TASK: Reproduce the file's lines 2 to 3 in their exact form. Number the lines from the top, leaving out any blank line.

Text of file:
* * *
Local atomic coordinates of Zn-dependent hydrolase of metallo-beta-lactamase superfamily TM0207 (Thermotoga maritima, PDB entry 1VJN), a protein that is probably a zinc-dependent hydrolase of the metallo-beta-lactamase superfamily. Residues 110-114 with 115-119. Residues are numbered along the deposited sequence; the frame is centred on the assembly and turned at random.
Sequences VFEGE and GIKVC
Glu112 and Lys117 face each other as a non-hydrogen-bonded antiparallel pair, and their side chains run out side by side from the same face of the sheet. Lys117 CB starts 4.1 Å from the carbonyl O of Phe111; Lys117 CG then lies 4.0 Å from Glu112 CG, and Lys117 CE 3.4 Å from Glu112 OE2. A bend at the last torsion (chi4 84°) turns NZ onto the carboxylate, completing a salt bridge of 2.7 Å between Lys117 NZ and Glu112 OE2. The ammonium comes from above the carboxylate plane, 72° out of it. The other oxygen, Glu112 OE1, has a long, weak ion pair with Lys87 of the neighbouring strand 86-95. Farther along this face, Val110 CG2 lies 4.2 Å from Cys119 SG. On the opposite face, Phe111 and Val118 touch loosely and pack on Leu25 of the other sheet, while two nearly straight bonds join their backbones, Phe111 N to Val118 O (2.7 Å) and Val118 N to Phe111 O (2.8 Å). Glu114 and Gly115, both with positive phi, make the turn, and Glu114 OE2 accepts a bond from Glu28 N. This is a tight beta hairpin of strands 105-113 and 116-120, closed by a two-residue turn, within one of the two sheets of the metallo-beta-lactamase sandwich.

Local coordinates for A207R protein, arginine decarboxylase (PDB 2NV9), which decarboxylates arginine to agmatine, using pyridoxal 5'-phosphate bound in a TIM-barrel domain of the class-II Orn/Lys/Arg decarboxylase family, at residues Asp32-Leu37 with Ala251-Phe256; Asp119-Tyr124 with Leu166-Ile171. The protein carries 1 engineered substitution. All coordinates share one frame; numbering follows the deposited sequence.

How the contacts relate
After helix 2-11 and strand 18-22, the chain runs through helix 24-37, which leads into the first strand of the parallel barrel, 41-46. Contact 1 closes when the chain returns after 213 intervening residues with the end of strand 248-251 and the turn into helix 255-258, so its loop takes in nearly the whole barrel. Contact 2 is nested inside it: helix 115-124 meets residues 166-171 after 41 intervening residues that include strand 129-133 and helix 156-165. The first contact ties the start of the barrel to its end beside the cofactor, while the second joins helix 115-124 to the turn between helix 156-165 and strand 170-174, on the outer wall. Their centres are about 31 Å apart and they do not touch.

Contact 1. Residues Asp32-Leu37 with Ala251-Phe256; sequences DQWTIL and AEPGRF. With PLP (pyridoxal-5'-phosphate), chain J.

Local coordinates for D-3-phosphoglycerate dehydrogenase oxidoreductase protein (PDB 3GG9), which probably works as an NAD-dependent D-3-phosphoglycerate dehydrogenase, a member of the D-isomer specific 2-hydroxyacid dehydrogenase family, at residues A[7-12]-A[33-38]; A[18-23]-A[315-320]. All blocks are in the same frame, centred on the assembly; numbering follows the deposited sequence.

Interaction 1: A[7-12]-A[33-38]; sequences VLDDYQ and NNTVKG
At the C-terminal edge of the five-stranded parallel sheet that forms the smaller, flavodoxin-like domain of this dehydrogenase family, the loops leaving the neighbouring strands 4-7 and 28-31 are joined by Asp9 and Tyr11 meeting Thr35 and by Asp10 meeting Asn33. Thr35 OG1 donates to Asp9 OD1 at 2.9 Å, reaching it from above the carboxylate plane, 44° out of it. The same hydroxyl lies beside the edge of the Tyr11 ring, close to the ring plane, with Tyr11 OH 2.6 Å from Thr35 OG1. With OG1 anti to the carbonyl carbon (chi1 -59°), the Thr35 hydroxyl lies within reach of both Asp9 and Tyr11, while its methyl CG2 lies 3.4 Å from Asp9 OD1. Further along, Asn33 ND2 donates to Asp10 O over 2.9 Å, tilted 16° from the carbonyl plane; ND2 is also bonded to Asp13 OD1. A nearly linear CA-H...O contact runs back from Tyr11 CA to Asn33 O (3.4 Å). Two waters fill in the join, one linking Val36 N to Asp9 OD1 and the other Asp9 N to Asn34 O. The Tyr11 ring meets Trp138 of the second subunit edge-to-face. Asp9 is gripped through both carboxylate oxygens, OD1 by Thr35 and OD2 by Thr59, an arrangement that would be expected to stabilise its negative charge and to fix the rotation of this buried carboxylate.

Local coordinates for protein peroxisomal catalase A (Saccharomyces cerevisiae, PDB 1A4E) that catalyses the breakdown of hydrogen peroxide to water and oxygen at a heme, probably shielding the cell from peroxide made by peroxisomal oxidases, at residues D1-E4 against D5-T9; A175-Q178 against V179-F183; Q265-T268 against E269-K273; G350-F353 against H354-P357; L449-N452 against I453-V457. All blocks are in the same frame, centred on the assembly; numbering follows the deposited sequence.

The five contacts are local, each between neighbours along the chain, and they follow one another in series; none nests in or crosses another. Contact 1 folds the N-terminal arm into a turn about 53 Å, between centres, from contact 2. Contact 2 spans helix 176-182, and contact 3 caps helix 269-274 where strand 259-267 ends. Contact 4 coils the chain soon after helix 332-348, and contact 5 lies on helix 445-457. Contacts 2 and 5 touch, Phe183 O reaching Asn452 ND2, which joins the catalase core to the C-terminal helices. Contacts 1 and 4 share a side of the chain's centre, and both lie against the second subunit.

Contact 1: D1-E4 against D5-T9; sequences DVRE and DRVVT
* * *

Sequences VFEGE and GIKVC
Glu112 and Lys117 face each other as a non-hydrogen-bonded antiparallel pair, and their side chains run out side by side from the same face of the sheet. Lys117 CB starts 4.1 Å from the carbonyl O of Phe111; Lys117 CG then lies 4.0 Å from Glu112 CG, and Lys117 CE 3.4 Å from Glu112 OE2. A bend at the last torsion (chi4 84°) turns NZ onto the carboxylate, completing a salt bridge of 2.7 Å between Lys117 NZ and Glu112 OE2. The ammonium comes from above the carboxylate plane, 72° out of it. The other oxygen, Glu112 OE1, has a long, weak ion pair with Lys87 of the neighbouring strand 86-95. Farther along this face, Val110 CG2 lies 4.2 Å from Cys119 SG. On the opposite face, Phe111 and Val118 touch loosely and pack on Leu25 of the other sheet, while two nearly straight bonds join their backbones, Phe111 N to Val118 O (2.7 Å) and Val118 N to Phe111 O (2.8 Å). Glu114 and Gly115, both with positive phi, make the turn, and Glu114 OE2 accepts a bond from Glu28 N. This is a tight beta hairpin of strands 105-113 and 116-120, closed by a two-residue turn, within one of the two sheets of the metallo-beta-lactamase sandwich.